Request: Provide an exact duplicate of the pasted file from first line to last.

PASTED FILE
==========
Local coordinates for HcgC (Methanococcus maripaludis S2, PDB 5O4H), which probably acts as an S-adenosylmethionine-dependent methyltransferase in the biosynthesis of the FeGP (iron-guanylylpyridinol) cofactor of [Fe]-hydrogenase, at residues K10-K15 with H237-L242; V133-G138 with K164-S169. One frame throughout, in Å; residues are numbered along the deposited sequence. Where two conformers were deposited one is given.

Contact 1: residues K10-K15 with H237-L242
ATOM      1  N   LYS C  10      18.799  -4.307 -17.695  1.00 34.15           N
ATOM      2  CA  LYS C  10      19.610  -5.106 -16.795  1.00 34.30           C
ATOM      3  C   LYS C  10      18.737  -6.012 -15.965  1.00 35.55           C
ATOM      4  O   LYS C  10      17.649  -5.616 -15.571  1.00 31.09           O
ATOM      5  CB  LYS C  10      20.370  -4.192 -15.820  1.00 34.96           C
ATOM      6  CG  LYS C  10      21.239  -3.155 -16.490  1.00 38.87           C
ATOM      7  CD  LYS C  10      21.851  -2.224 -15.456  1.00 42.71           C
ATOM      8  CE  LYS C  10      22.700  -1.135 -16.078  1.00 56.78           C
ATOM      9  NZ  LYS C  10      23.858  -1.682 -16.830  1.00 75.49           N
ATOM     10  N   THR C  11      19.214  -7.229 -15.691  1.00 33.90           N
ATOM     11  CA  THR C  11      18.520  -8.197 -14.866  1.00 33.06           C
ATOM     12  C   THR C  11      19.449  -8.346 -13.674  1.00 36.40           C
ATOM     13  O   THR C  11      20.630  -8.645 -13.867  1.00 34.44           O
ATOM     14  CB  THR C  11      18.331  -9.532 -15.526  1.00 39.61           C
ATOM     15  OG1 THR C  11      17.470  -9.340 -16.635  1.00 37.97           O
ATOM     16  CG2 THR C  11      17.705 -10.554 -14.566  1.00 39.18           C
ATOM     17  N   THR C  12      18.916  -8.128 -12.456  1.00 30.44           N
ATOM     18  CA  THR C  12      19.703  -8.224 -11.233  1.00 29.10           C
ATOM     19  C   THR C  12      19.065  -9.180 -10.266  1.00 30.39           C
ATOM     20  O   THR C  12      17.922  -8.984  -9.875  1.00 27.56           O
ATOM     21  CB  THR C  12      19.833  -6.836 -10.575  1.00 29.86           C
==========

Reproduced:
Local coordinates for HcgC (Methanococcus maripaludis S2, PDB 5O4H), which probably acts as an S-adenosylmethionine-dependent methyltransferase in the biosynthesis of the FeGP (iron-guanylylpyridinol) cofactor of [Fe]-hydrogenase, at residues K10-K15 with H237-L242; V133-G138 with K164-S169. One frame throughout, in Å; residues are numbered along the deposited sequence. Where two conformers were deposited one is given.

Contact 1: residues K10-K15 with H237-L242
ATOM      1  N   LYS C  10      18.799  -4.307 -17.695  1.00 34.15           N
ATOM      2  CA  LYS C  10      19.610  -5.106 -16.795  1.00 34.30           C
ATOM      3  C   LYS C  10      18.737  -6.012 -15.965  1.00 35.55           C
ATOM      4  O   LYS C  10      17.649  -5.616 -15.571  1.00 31.09           O
ATOM      5  CB  LYS C  10      20.370  -4.192 -15.820  1.00 34.96           C
ATOM      6  CG  LYS C  10      21.239  -3.155 -16.490  1.00 38.87           C
ATOM      7  CD  LYS C  10      21.851  -2.224 -15.456  1.00 42.71           C
ATOM      8  CE  LYS C  10      22.700  -1.135 -16.078  1.00 56.78           C
ATOM      9  NZ  LYS C  10      23.858  -1.682 -16.830  1.00 75.49           N
ATOM     10  N   THR C  11      19.214  -7.229 -15.691  1.00 33.90           N
ATOM     11  CA  THR C  11      18.520  -8.197 -14.866  1.00 33.06           C
ATOM     12  C   THR C  11      19.449  -8.346 -13.674  1.00 36.40           C
ATOM     13  O   THR C  11      20.630  -8.645 -13.867  1.00 34.44           O
ATOM     14  CB  THR C  11      18.331  -9.532 -15.526  1.00 39.61           C
ATOM     15  OG1 THR C  11      17.470  -9.340 -16.635  1.00 37.97           O
ATOM     16  CG2 THR C  11      17.705 -10.554 -14.566  1.00 39.18           C
ATOM     17  N   THR C  12      18.916  -8.128 -12.456  1.00 30.44           N
ATOM     18  CA  THR C  12      19.703  -8.224 -11.233  1.00 29.10           C
ATOM     19  C   THR C  12      19.065  -9.180 -10.266  1.00 30.39           C
ATOM     20  O   THR C  12      17.922  -8.984  -9.875  1.00 27.56           O
ATOM     21  CB  THR C  12      19.833  -6.836 -10.575  1.00 29.86           C